Why are you particularly vulnerable to privacy issues during a job search? In short, it’s because you’re putting a lot of data out there, including sensitive information.
You may also unwittingly provide hackers with information that can be used against you. Common security questions include references to past and present addresses, your mother’s maiden name, even your high school mascot. If someone sees your resume online, they could easily figure out the answers to some of these common questions and hack an email account or other online system you use.
In addition, you might create new accounts for job searching purposes and forget about them when your search is through. These abandoned accounts sit there, unmonitored, just waiting for a data breach. If that happens, you might get the notification in time to do anything about it.
1. Keep track of your old accounts.
What’s the big deal with someone getting into old accounts? Well, even an old email account is a treasure trove of personal information. You could have old bank or hospital statements in there, personal emails between friends and family members (maybe some that include details on where you live, bank or work), or even emails where you told someone codes for your door locks or credit card numbers.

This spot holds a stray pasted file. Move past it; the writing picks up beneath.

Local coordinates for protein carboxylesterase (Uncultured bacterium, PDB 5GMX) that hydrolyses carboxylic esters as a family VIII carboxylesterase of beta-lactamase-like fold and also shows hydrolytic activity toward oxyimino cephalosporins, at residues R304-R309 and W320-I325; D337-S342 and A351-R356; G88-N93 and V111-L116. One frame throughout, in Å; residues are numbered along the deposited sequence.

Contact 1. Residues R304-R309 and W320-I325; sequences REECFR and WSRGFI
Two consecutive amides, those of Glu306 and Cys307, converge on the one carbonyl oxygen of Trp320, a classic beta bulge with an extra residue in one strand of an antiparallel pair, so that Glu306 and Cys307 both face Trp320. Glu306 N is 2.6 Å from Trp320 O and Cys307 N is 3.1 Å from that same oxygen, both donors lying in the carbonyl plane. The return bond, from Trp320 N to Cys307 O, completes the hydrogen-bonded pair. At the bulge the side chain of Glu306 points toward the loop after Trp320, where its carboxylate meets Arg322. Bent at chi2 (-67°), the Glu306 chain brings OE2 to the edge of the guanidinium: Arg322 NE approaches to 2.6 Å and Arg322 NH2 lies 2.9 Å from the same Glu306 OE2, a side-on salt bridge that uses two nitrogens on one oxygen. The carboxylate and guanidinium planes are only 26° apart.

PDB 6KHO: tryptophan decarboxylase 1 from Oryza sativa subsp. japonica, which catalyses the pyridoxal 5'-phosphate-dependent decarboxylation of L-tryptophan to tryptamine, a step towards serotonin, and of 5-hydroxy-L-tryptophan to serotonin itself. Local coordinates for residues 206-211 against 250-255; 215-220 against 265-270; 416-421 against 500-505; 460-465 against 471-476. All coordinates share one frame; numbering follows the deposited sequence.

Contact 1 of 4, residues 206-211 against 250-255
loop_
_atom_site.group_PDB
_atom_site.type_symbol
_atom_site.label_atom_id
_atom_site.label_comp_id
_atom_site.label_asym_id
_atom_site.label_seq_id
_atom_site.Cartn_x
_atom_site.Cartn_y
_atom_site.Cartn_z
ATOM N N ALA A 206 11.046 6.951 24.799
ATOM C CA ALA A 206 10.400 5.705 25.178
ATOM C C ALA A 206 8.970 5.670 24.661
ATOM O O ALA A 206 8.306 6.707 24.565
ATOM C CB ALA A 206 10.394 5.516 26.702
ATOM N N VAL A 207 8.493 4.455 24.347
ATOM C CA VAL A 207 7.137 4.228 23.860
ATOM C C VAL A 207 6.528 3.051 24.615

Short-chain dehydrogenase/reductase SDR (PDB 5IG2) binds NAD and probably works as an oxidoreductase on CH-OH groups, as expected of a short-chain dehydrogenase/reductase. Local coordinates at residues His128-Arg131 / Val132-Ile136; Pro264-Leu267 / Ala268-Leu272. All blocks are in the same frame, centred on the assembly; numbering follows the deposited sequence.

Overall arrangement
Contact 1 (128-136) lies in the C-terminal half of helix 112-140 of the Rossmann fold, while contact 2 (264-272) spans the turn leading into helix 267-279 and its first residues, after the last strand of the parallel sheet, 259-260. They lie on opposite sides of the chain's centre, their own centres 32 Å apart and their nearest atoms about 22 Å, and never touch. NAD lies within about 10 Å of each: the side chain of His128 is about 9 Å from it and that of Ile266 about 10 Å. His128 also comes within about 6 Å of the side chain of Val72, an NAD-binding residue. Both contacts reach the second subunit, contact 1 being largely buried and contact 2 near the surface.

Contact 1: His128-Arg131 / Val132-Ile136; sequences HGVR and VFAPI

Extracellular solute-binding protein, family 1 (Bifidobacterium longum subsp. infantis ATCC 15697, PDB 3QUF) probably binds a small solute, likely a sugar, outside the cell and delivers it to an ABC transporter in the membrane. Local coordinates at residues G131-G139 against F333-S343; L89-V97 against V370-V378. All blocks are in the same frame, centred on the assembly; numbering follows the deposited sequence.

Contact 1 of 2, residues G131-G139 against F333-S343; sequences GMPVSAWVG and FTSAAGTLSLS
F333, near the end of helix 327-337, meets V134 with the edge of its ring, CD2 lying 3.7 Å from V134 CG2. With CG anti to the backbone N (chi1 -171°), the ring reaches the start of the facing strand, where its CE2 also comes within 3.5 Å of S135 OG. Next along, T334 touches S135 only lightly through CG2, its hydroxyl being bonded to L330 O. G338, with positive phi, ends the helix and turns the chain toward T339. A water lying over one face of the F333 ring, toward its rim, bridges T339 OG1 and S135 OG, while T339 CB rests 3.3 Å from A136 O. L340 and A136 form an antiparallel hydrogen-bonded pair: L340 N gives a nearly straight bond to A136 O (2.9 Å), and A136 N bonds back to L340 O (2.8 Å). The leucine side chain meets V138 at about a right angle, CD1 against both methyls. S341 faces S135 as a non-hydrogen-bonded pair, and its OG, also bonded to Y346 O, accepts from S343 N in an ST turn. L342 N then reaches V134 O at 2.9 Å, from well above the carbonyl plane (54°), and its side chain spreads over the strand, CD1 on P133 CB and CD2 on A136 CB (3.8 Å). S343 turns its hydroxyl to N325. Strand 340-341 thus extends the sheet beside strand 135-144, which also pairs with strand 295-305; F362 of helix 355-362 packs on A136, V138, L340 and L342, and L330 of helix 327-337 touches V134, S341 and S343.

“In addition, once you give an app or website permission to access your calendar, contacts, or even bank accounts, it can continue doing that for years, whether you still use the service or not,” writes Thomas Germain at Consumer Reports. “You may be supplying a steady stream of personal data to online companies you’ve forgotten about.”
To protect your privacy, set aside time on a semi-regular basis to use tools that identify accounts you have online and shut down ones you don’t need. There are some online services that can help you with that, like JustDelete.Me, or you can do some simple searches. Germain suggests Googling your username(s) to find old accounts, searching your emails, or even reviewing browser data (unless you’ve cleared the entire history recently). Not sure if your email has been involved in a data breach? Plug it into HaveIBeenPwned to see if you need to change a password on certain sites.
What you don’t want to do is use a service that will search and delete accounts for you. Why? Germain notes you’re opening up the door for more data breaches and information theft. Best to do the work yourself and cut out the middle man (or bot).
2. Keep your phone number safe from scammers.